There are some real differences in the ways that men and women respond to porn and to sexual stimulation in general. This is an area that needs more study, and there’s a lot that still isn’t known or understood about it, but what we do know is that slight differences between the sexes in the way the brain reactions to various stimuli results in enormous differences in behavior and in physiological and psychological reactions. Having said that, I believe both sexes engage in sexual fantasy and enjoyment of erotica for the same basic reason: it gets them off. There are differences in what gets each person off, why it gets them off and how it gets them off, but at the end of the day, people who enjoy porn or other forms of erotica are motivated by a very basic, fundamental and entirely human impulse that is common to all of us, at least in my opinion.
Yet, it’s obvious and there are studies to support this, that men are generally much more sexual beings and are aroused both more quickly and intensely then women. So for many of us women, it’s important to understand that how we feel or get aroused is completely different and often less intense then our male counterparts. So give that, it’s easy for us to look at porn and make quick judgment because it just doesn’t do it for us, but it makes sense that a guy who sees some porn is quickly aroused and drawn in. I always joke that you definitely don’t want a guy watching porn and attempting to do something else important at the same time like file his taxes. On the other hand, probably most women could easily have porn playing and prepare their taxes, watching the hottest romantic comedy though, they too may be drawn in too much to work on something important.
The book is chuck full of your learned thoughts on this whole subject; how porn began, what it can mean if a man is watching it, etc. When does pornography impinge on a relationship? Are there objective warnings or is this all subjective for each couple?
I think it’s a bit subjective, but as a general rule, I think indulgence in anything to the point that it is interfering with your responsibilities and obligations in life is a problem, whether that thing is porn, golf, Facebook, Twitter, sewing, or what have you. I also believe that in some cases, the problem isn’t with the guy watching porn; the problem is in how his wife or girlfriend reacts to him watching porn. If your man is watching porn a couple times a week and it’s not happening at the expense of being intimate with you, doing his job, or otherwise living up to his responsibilities, I don’t see that level of porn consumption as problematic, it’s probably not one of your relationship issues.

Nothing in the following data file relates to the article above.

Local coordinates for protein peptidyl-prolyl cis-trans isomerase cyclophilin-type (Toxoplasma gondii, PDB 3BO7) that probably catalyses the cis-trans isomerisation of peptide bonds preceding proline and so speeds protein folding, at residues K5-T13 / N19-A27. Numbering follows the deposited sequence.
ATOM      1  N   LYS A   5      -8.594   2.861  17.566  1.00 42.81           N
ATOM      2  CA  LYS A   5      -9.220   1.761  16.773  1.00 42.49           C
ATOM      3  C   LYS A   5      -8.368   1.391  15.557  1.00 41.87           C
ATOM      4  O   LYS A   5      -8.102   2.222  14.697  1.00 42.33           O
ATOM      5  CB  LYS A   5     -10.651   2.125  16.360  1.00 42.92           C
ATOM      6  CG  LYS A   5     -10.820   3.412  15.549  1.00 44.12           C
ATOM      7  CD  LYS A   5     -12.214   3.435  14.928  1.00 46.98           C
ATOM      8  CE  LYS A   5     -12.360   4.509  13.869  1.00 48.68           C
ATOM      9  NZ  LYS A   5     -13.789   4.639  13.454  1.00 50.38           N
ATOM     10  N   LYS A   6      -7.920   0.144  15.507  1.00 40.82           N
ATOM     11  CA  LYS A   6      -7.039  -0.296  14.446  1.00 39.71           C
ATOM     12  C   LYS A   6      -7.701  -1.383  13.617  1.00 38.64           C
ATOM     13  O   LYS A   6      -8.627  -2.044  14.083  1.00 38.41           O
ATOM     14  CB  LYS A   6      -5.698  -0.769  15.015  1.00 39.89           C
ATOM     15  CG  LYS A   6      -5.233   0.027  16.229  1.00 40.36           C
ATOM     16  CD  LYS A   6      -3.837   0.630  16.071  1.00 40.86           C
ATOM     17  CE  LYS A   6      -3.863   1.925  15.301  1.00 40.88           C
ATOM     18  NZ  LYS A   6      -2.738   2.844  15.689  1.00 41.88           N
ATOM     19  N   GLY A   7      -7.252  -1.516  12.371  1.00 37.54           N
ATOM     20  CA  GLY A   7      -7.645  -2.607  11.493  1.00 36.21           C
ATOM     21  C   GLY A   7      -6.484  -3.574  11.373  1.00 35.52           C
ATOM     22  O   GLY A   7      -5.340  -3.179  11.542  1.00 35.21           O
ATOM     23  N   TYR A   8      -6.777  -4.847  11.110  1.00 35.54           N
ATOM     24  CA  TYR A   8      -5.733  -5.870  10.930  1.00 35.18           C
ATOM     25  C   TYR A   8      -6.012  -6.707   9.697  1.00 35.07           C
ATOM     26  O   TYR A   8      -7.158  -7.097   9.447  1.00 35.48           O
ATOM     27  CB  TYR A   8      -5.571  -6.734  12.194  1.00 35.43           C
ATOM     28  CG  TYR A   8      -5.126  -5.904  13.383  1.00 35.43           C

I imagine that it can, although I have no specific examples to cite. There’s no question that other forms of entertainment and media can become problematic for women; we’ve all read about people who spend so much time playing video games or surfing the Web that they start neglecting their children, for example. Why is that any less problematic than watching too much porn? The answer, in my view, is that porn involves sex, and sex is “special,” for some reason, in terms of the discomfort, concern and scorn that it inspires in a lot of people. Many of the same parents who freak out about the idea of their kids running across porn on the Internet don’t give a second thought to their kids watching a graphic horror movie, or playing games like Grand Theft Auto for hours on end. For whatever reason, as a society we’re just more tolerant of some forms of entertainment than others, and porn probably leads the way in terms of being considered unacceptable, even though it is now more “mainstream” than it has ever been in the past. Just for the record, I don’t think anything overtly violent or overtly sexual should be so “mainstream” that young developing minds think nothing of it when they come across it.